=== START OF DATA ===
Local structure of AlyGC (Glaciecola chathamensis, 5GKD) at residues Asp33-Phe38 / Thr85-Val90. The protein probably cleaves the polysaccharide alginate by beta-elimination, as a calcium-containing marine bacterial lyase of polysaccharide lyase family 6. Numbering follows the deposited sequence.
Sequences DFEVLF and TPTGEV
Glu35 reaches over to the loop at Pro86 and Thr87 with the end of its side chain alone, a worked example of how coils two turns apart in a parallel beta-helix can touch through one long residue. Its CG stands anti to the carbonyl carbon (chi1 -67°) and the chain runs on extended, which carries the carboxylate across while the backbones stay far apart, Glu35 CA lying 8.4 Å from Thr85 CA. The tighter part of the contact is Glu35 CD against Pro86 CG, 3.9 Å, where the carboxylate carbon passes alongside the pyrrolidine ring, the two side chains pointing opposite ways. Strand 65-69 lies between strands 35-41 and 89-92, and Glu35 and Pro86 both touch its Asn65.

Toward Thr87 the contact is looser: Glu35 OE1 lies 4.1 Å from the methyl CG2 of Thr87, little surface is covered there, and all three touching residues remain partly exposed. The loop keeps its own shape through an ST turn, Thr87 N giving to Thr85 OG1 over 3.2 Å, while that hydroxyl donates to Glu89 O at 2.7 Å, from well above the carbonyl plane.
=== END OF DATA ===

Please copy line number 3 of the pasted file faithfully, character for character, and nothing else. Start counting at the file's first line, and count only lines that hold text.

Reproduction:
Glu35 reaches over to the loop at Pro86 and Thr87 with the end of its side chain alone, a worked example of how coils two turns apart in a parallel beta-helix can touch through one long residue. Its CG stands anti to the carbonyl carbon (chi1 -67°) and the chain runs on extended, which carries the carboxylate across while the backbones stay far apart, Glu35 CA lying 8.4 Å from Thr85 CA. The tighter part of the contact is Glu35 CD against Pro86 CG, 3.9 Å, where the carboxylate carbon passes alongside the pyrrolidine ring, the two side chains pointing opposite ways. Strand 65-69 lies between strands 35-41 and 89-92, and Glu35 and Pro86 both touch its Asn65.